UNITED NATIONS --
Demands by the Security Council that U.N. members act against global terrorism are being used by some regimes to justify repression of domestic dissent, U.N. officials and independent human rights advocates say.
The anti-terrorism campaign has been used by authoritarian governments to justify moves to clamp down on moderate opponents, outlaw criticism of rulers and expand the use of capital punishment.
Compliance with the Security Council requirements "could lead to unwarranted infringement on civil liberties," Bacre Waly Ndiaye, the chief human rights officer at the U.N. Secretariat, told the council's new counterterrorism committee. "There is evidence that some countries are now introducing measures that may erode core human rights safeguards." In an unexpectedly swift response to the attacks on the World Trade Center and the Pentagon, the Security Council called on U.N. members on Sept. 28 to provide information within 90 days about their legal restrictions on fund-raising, financial transfers, arms acquisition and immigration.
|In a joint letter to Bush early last month, eight leading American human rights groups said his order authorizing the tribunals--which could impose the death penalty--will be cited by foreign dictators "for decades to come" as a justification for summary executions.
The credibility and effectiveness of the United States in opposing such repressive procedures will be seriously harmed by this precedent.
Eight US human rights groups in letter to President Bush
But there is no agreement on what constitutes terrorist activity, U.N. experts say, and some governments are presenting what critics contend are police-state measures as part of the U.N.-endorsed campaign.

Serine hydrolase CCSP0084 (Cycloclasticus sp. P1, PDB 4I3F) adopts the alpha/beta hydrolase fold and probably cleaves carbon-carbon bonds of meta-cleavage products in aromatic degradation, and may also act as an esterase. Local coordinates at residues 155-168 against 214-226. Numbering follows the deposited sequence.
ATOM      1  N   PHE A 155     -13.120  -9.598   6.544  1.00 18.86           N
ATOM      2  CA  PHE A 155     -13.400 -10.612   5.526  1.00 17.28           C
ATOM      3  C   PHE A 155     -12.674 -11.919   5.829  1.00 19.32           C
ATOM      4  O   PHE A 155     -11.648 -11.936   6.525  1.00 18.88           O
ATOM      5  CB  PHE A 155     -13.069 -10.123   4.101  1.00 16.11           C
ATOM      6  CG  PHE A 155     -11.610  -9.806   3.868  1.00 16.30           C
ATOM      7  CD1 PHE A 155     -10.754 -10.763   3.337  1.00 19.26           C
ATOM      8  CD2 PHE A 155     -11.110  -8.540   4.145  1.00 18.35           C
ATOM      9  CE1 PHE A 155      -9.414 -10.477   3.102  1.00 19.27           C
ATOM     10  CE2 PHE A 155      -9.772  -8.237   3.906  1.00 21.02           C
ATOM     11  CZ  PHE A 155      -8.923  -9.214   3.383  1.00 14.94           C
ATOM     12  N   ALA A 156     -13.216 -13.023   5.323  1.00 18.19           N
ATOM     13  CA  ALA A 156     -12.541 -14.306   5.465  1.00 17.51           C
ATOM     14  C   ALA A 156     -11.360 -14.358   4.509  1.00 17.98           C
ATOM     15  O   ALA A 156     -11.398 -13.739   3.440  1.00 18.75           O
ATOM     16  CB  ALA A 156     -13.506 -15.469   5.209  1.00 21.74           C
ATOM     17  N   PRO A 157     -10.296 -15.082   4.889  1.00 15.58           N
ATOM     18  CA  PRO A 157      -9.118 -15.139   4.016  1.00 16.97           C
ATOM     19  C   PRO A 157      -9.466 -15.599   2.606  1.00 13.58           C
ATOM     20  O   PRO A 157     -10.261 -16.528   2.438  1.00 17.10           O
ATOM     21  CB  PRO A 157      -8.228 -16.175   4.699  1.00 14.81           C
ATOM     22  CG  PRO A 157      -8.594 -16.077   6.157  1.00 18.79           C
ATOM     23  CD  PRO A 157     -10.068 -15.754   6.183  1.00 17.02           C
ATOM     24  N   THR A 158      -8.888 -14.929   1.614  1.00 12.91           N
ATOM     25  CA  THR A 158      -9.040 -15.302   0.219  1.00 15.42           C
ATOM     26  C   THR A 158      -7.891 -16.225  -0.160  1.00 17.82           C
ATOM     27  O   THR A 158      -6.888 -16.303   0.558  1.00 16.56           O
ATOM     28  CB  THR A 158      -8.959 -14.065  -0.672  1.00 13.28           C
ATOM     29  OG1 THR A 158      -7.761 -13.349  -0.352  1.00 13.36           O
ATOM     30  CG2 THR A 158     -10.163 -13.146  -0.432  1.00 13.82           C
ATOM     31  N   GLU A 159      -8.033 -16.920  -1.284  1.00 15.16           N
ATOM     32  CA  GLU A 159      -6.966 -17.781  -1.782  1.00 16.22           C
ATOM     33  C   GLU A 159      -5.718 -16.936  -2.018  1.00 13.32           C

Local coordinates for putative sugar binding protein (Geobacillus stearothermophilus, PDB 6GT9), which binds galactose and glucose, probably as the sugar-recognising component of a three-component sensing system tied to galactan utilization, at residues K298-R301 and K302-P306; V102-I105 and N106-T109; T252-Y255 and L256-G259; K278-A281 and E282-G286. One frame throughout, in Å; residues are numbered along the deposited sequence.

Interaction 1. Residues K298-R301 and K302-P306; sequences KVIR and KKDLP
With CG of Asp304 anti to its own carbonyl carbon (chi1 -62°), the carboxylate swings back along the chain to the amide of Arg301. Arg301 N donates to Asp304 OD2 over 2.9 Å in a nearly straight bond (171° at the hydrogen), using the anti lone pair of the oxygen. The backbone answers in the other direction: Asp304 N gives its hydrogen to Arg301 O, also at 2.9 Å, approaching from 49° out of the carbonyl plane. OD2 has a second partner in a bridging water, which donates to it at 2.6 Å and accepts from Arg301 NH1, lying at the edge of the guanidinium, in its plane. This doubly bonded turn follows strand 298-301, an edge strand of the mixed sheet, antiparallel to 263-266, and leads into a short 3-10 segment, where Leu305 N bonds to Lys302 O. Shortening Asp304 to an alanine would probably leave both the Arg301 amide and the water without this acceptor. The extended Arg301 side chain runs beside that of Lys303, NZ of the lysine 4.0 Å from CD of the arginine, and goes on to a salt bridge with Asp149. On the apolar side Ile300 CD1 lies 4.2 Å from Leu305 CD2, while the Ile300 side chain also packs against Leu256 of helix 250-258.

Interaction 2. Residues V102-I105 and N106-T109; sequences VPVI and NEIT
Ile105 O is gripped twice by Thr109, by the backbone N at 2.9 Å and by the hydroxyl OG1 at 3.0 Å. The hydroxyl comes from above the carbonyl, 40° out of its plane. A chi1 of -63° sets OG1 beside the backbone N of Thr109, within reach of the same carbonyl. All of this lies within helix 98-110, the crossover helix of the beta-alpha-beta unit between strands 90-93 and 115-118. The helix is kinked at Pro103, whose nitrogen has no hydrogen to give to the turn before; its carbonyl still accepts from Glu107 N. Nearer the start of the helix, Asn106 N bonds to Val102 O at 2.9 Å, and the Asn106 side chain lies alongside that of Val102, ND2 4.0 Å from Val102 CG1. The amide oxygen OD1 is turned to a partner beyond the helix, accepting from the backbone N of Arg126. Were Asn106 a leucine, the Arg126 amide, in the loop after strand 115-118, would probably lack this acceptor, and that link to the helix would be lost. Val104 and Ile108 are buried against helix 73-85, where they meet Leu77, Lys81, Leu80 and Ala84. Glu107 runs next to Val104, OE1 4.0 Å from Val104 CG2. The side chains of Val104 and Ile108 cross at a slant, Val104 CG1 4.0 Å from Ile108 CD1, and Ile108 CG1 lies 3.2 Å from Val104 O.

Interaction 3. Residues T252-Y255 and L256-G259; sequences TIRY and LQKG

"In some countries," Ndiaye told the counterterror committee at its Dec. 13 meeting, "nonviolent activities have been considered as terrorism, and excessive measures have been taken to suppress or restrict individual rights, including the presumption of innocence, the right to a fair trial, freedom from torture, privacy rights, freedom of expression and assembly, and the right to seek asylum."
Ndiaye carefully refrained from identifying those countries, but human rights advocates quickly came up with a long list, from Algeria to Zimbabwe. In an interview at his office here last week, Ndiaye said he was concerned that the campaign could backfire and undermine U.N. efforts to promote democracy and the rule of law in Eastern Europe, Southeast Asia and his native West Africa.
"The challenge is how to make counterterrorism measures compatible with human rights," he said. "Unfortunately, under the guise of fighting terror, some governments are pursuing other agendas. Our concern is that this may provide cover to many governments to get rid of their opponents."
Insulting Mugabe May Be Outlawed